London! That wasn’t what I wanted at all. My only concern was to get back to Saudi and find out what had become of the rest of the patrol. But I realized that if I did fly in to London, I’d only have a very short time there — the Regiment would want me straight back in Saudi, for debriefing.

The embassy guys offered to get a taxi down to the hotel, but as it was only a couple of hundred metres away, I said I could walk. Yet when the DA set off at a normal pace, I couldn’t keep up with him. I padded slowly along the pavement, and anyone I passed looked down at my stockinged feet in some surprise. As we arrived at the hotel, the porters standing around in the lobby also glared at my feet.

‘We may have a bit of trouble here,’ the second secretary said, ‘as you haven’t got a passport. They don’t normally let anybody book in without identification. But I’ll see if I can square it away.’

Sure enough, the guy on the desk wasn’t amused. ‘No, no,’ he kept saying. ‘No passport, no room! He cannot book in.’

The second secretary began muttering about going back to the embassy and spending the night there. He said that to get a passport made out he’d have to contact the chargé d’affaires. A photo would have to be taken, and it couldn’t be done until next morning.

‘Listen,’ I said. ‘I’ve got a telephone number from the police. The boss guy said if I had any trouble, I was to ring them.’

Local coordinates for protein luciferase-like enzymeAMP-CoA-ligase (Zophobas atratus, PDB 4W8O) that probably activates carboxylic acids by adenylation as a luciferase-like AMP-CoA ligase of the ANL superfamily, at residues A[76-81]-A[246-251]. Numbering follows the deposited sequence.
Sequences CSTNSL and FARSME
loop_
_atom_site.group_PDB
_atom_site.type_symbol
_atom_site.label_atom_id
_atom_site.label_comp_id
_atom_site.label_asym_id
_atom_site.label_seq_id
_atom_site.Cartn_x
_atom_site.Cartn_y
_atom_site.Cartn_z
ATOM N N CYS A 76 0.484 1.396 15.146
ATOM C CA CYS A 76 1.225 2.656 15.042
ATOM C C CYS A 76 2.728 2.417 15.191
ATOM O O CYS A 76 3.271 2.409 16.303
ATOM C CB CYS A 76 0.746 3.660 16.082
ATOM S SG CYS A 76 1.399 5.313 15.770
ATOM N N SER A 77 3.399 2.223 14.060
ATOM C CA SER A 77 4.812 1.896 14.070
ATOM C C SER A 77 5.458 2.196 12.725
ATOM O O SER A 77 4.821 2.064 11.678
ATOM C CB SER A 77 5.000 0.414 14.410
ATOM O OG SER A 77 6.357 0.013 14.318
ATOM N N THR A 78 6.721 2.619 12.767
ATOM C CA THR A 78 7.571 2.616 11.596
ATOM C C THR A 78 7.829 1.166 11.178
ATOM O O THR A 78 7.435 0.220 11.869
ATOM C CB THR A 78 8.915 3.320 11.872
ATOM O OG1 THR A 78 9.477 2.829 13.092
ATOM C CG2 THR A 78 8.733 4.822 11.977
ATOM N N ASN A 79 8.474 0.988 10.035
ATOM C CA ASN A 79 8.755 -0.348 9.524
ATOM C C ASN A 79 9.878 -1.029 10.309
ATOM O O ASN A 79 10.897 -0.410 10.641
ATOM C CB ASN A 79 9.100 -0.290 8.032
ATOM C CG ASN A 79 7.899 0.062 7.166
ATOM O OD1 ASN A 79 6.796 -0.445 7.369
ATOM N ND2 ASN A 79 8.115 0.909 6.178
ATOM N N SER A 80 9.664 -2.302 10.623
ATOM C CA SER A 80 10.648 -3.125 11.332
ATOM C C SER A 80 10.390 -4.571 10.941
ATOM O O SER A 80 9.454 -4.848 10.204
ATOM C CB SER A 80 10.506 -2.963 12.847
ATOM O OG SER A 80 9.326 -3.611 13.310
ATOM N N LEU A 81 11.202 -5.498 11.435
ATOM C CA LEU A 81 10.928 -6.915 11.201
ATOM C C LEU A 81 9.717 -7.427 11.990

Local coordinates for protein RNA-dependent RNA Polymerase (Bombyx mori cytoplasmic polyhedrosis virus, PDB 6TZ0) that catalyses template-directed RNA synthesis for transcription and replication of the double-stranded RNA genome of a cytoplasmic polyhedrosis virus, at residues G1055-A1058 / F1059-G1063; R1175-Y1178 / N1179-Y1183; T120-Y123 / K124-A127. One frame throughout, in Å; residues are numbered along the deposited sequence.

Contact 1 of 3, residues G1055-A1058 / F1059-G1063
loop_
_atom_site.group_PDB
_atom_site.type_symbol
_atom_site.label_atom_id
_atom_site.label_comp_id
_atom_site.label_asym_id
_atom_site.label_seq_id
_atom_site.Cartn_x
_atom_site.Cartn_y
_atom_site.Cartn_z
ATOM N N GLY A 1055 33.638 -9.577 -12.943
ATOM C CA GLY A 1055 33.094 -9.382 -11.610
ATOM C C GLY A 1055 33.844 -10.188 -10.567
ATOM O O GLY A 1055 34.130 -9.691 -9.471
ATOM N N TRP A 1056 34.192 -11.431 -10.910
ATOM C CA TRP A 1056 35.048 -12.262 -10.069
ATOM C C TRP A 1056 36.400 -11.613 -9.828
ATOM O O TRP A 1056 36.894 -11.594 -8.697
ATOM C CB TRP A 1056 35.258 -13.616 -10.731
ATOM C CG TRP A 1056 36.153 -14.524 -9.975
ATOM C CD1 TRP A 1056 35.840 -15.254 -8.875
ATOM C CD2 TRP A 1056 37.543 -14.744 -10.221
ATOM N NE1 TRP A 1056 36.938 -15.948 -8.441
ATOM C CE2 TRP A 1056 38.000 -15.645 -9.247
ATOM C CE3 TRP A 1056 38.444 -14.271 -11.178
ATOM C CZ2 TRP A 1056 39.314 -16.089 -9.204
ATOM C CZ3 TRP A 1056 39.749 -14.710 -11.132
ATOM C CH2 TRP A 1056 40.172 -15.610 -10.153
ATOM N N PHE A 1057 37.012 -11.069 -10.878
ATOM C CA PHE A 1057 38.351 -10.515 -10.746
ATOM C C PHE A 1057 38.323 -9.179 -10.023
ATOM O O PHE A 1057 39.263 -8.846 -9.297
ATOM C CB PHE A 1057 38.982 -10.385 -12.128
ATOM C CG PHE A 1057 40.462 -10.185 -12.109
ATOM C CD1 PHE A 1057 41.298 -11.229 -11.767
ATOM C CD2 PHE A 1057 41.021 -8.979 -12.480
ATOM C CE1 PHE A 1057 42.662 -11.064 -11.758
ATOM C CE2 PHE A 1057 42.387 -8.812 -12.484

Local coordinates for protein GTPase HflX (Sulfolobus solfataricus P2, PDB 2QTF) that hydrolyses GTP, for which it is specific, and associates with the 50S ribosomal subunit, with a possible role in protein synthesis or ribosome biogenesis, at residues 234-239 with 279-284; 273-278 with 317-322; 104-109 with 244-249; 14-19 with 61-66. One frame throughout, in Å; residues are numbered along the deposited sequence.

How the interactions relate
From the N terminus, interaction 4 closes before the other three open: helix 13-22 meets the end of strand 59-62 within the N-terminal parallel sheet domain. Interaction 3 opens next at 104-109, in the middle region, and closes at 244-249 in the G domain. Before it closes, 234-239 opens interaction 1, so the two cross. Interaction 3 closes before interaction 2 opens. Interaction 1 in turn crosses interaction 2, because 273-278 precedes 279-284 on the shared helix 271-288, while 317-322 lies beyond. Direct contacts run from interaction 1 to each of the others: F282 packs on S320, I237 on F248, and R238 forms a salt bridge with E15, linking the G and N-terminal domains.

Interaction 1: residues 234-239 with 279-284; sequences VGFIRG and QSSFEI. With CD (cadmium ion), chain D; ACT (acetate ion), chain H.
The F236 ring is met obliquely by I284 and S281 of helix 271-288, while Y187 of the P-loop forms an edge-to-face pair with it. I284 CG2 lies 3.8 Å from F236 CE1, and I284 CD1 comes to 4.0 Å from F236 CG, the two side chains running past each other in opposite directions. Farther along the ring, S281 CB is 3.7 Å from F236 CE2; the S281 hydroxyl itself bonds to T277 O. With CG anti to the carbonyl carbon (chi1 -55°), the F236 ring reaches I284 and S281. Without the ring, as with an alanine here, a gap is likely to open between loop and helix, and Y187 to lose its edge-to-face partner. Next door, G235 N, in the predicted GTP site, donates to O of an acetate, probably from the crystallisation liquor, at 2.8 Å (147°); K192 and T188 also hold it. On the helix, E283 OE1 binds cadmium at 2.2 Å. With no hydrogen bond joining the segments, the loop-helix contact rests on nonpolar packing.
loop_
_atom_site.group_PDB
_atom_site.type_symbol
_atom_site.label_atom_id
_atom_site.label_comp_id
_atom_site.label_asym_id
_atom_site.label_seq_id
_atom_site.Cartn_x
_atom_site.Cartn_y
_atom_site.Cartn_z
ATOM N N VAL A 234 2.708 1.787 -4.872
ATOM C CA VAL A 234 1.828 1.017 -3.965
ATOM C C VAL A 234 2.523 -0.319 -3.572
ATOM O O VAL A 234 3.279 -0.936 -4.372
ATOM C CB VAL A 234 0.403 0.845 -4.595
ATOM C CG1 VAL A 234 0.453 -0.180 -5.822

‘No, no,’ said the defence attaché hurriedly. ‘You can’t do that. Don’t ring them. Don’t involve them any more. In fact, we’ve got a cellar bedroom in the embassy, and you can sleep down there.’

‘No,’ said the second secretary. ‘The place is filthy. He can’t go in there.’

‘Nonsense!’ barked the DA. ‘He’s just roughed it for eight days. He’ll be all right.’ Then he added, ‘At a pinch, he can have my bed.’

We didn’t seem to be getting far, so the second secretary said, ‘Where’s that telephone number?’

He got on the phone to my friend in the secret police, and within five minutes two Mercedes screeched to a halt outside. A swarm of men ran in. It looked like a raid by the SS in a Second World War film; some of them were wearing long black leather trench coats.